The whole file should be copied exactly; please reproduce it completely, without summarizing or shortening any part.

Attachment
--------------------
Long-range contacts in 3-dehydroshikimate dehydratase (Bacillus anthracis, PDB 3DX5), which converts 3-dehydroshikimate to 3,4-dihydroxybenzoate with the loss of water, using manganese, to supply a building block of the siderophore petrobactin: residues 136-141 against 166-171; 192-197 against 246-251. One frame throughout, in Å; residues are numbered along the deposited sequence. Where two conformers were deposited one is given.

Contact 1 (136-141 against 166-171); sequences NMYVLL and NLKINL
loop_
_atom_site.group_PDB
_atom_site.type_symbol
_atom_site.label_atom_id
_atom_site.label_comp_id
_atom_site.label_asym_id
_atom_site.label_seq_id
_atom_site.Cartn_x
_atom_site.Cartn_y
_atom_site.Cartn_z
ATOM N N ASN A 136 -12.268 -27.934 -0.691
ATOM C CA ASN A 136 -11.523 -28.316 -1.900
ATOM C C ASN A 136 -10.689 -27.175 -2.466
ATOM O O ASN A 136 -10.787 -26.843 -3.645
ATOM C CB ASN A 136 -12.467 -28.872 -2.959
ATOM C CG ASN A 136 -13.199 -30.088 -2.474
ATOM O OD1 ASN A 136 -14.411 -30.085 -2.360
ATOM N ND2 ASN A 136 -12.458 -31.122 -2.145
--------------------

Long-range contacts in 3-dehydroshikimate dehydratase (Bacillus anthracis, PDB 3DX5), which converts 3-dehydroshikimate to 3,4-dihydroxybenzoate with the loss of water, using manganese, to supply a building block of the siderophore petrobactin: residues 136-141 against 166-171; 192-197 against 246-251. One frame throughout, in Å; residues are numbered along the deposited sequence. Where two conformers were deposited one is given.

Contact 1 (136-141 against 166-171); sequences NMYVLL and NLKINL
loop_
_atom_site.group_PDB
_atom_site.type_symbol
_atom_site.label_atom_id
_atom_site.label_comp_id
_atom_site.label_asym_id
_atom_site.label_seq_id
_atom_site.Cartn_x
_atom_site.Cartn_y
_atom_site.Cartn_z
ATOM N N ASN A 136 -12.268 -27.934 -0.691
ATOM C CA ASN A 136 -11.523 -28.316 -1.900
ATOM C C ASN A 136 -10.689 -27.175 -2.466
ATOM O O ASN A 136 -10.787 -26.843 -3.645
ATOM C CB ASN A 136 -12.467 -28.872 -2.959
ATOM C CG ASN A 136 -13.199 -30.088 -2.474
ATOM O OD1 ASN A 136 -14.411 -30.085 -2.360
ATOM N ND2 ASN A 136 -12.458 -31.122 -2.145